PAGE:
While the world is in lockdown, it seems that online phishing attacks are on the rise. Now that everybody stays at home and people spend much more time online, online scams are skyrocketing and many people fall victim to them. Here’s a short guide on simple things to remember in order to stay safe from phishing attacks, while you’re staying safely at home.
But What Is Phishing/Online Scams?
Born circa 1995, just 4 years after the first site appeared, phishing refers to the practice of using deceptive emails and websites to illegally get personal and corporate information from users. That information – usernames, password, credit cards – is later used to steal either money or more information.
The word “phishing” itself is a combination of “fishing” and “phreaks” which was what hackers used to call themselves. The practice of phishing is considered a form of social engineering, which is a term for manipulating people by falsely representing oneself in the context of web security.
How Can You Protect Yourself From Phishing?
Because phishing can truly cost you a lot – from stolen money to huge data breaches in your company – taking proper safety precautions is a must. We’ve put together a shortlist of the things you need to keep in mind in order to stay safe online.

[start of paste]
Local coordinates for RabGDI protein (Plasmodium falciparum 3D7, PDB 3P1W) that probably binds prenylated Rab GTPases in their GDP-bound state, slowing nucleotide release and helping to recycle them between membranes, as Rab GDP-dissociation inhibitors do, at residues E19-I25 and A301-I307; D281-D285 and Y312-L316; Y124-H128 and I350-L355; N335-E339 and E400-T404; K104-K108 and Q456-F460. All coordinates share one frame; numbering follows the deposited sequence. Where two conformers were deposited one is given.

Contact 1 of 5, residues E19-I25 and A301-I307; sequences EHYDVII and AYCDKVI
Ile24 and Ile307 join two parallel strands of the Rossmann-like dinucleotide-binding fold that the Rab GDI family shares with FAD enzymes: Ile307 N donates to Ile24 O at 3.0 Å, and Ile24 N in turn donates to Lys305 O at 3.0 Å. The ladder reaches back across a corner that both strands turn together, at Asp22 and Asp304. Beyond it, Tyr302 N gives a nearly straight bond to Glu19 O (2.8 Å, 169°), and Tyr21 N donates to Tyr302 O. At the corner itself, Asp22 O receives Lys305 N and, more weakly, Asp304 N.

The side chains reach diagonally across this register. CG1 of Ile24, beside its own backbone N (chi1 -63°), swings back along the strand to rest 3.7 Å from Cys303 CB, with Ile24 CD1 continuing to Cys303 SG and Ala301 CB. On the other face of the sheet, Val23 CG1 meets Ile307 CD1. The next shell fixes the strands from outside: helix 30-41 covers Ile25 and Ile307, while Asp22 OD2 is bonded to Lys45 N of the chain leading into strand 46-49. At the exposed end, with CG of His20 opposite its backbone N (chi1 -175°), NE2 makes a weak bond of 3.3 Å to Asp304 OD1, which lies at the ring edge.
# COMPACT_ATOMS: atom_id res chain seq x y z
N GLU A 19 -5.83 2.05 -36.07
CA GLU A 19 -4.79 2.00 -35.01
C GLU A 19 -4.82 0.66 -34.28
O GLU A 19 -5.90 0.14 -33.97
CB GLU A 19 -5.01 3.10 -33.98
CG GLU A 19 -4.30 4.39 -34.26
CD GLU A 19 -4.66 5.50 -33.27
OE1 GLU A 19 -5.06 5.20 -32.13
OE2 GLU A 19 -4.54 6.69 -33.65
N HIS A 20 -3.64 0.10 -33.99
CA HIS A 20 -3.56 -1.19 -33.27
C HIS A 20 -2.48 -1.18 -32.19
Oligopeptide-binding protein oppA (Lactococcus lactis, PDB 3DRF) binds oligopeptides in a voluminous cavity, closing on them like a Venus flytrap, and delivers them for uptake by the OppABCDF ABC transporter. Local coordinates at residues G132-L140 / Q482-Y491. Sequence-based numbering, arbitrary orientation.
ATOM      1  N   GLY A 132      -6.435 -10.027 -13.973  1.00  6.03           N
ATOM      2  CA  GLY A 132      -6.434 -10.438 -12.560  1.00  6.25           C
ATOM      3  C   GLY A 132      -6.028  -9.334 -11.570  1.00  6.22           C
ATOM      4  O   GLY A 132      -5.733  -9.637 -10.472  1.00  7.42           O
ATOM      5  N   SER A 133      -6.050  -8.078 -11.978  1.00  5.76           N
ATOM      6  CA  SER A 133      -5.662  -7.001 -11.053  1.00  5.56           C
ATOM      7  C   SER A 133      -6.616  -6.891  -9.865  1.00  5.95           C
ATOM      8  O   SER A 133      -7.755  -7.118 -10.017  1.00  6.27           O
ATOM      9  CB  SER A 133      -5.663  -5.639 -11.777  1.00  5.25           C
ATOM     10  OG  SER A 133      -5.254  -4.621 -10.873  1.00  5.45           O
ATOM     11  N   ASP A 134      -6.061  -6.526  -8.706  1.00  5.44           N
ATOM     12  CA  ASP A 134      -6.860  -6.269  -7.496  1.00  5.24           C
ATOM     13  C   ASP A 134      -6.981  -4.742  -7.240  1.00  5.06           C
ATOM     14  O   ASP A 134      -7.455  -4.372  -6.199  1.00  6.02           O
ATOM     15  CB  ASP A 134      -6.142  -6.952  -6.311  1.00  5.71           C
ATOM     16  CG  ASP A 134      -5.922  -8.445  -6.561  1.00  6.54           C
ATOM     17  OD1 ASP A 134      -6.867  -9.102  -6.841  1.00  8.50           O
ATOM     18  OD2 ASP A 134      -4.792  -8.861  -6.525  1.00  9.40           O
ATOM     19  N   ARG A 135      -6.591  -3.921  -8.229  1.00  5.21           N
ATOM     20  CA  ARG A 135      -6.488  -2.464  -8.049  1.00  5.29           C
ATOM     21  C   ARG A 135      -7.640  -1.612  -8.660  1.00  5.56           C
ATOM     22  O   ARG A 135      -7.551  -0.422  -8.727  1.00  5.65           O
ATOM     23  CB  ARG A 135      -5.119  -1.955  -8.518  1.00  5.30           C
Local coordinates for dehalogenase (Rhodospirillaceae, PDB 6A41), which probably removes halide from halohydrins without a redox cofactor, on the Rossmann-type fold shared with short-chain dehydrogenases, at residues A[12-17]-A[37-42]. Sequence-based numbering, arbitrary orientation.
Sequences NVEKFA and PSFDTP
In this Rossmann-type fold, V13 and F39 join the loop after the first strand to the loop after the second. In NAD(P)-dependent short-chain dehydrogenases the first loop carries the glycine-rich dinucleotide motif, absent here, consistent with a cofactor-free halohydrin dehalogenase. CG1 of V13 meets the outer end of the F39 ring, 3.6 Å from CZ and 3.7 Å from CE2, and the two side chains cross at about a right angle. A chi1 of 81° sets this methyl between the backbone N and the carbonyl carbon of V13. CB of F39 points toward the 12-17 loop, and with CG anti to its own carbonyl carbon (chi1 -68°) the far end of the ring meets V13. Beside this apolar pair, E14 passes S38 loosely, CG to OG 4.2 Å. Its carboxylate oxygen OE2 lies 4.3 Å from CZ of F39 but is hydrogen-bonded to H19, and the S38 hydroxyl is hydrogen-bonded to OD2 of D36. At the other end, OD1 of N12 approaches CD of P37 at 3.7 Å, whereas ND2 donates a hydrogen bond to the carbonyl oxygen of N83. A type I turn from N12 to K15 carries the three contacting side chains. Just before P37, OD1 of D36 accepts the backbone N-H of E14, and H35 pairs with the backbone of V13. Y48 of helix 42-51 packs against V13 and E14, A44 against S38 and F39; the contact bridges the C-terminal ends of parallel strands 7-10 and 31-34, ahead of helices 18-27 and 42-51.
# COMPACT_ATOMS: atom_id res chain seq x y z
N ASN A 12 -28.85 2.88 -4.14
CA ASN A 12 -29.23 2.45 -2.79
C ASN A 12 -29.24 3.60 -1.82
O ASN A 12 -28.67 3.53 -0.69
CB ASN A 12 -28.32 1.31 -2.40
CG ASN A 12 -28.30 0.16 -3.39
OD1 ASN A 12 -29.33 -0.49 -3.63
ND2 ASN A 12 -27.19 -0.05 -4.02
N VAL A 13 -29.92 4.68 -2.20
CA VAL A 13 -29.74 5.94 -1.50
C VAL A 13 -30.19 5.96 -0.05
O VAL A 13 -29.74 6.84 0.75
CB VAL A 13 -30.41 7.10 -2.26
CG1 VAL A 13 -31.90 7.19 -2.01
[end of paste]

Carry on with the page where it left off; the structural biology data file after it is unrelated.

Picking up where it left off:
Pay Attention To The Sender And The URL In Your Emails
One of the most common phishing scams is to spoof a big brand by sending an email with their name (and usually color palette), and say there is something wrong with your account and ask you to log in “to fix it”. Usually, the look of the email is very similar to the original brand, however, there is a sure way to distinguish whether you’re looking at the real deal.
You need to check the email address: scammers cannot create email addresses with the actual domain name of the company, so instead of [email protected] it will usually look like [email protected] Look carefully at the email address and not just the name appearing in your email client!
You should also check the URL before clicking. This can be done by hovering the mouse over the URL provided in the email, it will usually reveal the domain it’s pointing at, so you can see where this email actually wants to take you. If it’s not the official domain of the brand, don’t click on it.
Mouse over the link and the destination will show. Always check this if in doubt.
Avoid Downloading Email Attachments You Don’t Expect
Sometimes the email looks like legitime business emails, and they don’t pretend to be a big company, but instead send over an attachment containing some sort of malware. The email is often structured as a business offer or аn email sent by the recipient’s own company/management containing files with sensitive information.
If you don’t know who the sender is, definitely don’t open any attachments. If you know the sender, but you don’t expect anything from them, or there is something fishy about it, it’s better to be cautious. Call the sender and ask them if they meant to send you anything, as sometimes scammers hack into people’s email boxes and use them for phishing attacks by spamming their contacts.